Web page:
Unemployment scheme netted $340,000, prosecutors say

Not even being arrested on federal fraud charges and placed under strict house arrest could keep Amiee Arora from cooking up new schemes.

The Washington man pleaded guilty Tuesday to a pair of plots — including one that netted him and a partner $340,000 in Maryland unemployment benefits — and hatching another even after being indicted in connection with the first two.

In the original scheme, Arora, 32, exploited a loophole in Maryland's unemployment system that let people supply one address to the state Department of Labor, Licensing and Regulation, and another to a Citigroup unit that handed out prepaid debit cards loaded with the benefit payment, prosecutors said.

Between February, 2010 and February, 2011 Arora and his co-defendant Vivek Jain successfully targeted 40 people in the scheme, and had a list of about 1,100 more to try that Arora had compiled between 2004 and 2009, according to court filings.

Jain, 27, of Gaithersburg, pleaded guilty to his role in the scheme last October and is awaiting sentencing.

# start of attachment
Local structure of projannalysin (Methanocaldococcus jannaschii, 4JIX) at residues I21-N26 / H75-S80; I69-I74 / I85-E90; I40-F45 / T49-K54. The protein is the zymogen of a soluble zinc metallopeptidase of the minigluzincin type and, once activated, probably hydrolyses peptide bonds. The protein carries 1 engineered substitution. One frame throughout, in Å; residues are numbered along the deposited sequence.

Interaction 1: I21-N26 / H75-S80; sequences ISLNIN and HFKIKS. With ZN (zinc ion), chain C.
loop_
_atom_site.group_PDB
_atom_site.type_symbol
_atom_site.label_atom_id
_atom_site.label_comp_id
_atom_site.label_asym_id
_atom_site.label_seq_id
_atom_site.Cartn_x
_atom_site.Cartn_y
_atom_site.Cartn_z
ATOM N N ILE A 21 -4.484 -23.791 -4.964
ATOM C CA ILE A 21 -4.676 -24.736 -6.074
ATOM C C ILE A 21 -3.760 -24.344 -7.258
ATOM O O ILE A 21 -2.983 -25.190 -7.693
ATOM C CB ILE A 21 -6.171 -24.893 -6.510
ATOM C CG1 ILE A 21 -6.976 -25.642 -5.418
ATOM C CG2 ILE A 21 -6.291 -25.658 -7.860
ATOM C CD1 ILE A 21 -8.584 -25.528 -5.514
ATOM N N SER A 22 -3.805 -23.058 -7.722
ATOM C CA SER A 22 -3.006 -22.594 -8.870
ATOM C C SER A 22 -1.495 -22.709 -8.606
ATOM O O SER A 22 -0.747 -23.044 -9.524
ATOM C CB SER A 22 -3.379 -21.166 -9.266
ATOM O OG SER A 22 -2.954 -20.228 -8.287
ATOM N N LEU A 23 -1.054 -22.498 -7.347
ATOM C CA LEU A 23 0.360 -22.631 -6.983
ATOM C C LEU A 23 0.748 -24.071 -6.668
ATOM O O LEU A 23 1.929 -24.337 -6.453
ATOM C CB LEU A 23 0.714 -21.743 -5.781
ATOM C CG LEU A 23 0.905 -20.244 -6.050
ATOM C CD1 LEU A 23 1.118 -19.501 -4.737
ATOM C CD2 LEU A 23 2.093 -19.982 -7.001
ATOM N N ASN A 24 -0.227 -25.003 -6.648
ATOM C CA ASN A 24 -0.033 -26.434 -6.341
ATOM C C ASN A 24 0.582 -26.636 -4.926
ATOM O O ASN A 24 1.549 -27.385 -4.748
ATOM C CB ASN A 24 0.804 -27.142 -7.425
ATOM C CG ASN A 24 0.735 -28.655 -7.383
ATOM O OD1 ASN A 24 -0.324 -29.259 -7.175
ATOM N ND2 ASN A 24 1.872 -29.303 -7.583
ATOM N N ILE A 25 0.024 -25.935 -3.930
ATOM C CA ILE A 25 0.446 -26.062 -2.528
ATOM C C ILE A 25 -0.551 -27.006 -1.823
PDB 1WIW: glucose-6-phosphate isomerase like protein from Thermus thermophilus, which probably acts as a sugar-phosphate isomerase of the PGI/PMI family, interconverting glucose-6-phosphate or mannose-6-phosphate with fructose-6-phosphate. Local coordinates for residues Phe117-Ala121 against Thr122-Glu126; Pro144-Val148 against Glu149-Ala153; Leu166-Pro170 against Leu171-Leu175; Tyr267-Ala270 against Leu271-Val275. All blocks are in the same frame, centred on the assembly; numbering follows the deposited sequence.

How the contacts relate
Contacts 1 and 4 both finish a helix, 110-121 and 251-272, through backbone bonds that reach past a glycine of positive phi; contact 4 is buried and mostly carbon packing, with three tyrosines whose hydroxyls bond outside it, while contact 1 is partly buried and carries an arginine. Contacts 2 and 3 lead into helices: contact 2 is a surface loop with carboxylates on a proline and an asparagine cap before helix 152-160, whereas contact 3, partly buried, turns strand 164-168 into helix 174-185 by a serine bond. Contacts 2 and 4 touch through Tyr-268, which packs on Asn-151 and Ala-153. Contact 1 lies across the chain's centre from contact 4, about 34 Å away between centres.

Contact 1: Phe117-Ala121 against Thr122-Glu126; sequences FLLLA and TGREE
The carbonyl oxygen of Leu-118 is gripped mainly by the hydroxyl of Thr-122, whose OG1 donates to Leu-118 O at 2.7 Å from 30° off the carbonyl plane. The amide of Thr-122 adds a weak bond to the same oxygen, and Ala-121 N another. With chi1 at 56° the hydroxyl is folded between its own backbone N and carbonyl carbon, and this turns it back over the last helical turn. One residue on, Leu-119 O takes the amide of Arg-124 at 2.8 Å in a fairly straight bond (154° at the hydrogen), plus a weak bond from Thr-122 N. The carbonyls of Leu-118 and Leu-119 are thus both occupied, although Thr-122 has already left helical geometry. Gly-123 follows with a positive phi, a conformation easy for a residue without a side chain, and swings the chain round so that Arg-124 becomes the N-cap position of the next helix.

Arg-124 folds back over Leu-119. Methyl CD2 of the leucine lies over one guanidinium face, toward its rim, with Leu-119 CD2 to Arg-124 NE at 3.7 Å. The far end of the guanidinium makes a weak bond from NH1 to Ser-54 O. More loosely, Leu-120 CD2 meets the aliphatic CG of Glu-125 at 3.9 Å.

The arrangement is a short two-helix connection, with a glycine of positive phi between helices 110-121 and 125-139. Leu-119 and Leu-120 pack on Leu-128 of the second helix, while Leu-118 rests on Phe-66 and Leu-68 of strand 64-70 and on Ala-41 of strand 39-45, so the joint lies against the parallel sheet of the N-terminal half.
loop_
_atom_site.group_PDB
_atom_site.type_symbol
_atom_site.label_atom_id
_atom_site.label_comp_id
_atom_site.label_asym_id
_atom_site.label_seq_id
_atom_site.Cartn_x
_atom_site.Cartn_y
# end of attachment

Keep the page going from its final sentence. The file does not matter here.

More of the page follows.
Jain was charged in connection with the unemployment ruse in April, 2011, but Arora rolled out a new fraud plan the next month, which wound up costing a merchant $600,000 in bank fees, prosecutors said.

Arora was then arrested in August 2011, and released to await trial on condition he not use a computer or cell phone and stay with his parents, court records show. But prosecutors said he had a phone stealthily delivered to the house and worked up a fresh scheme to defraud DirecTV, marketing subscriptions by phone — which is banned by federal regulations — then offering to split the commissions with the company's dealers.

Arora was arrested again in December, 2011, before the plot could be put fully in to operation. He faces a likely nine years in prison when he is sentenced next January.


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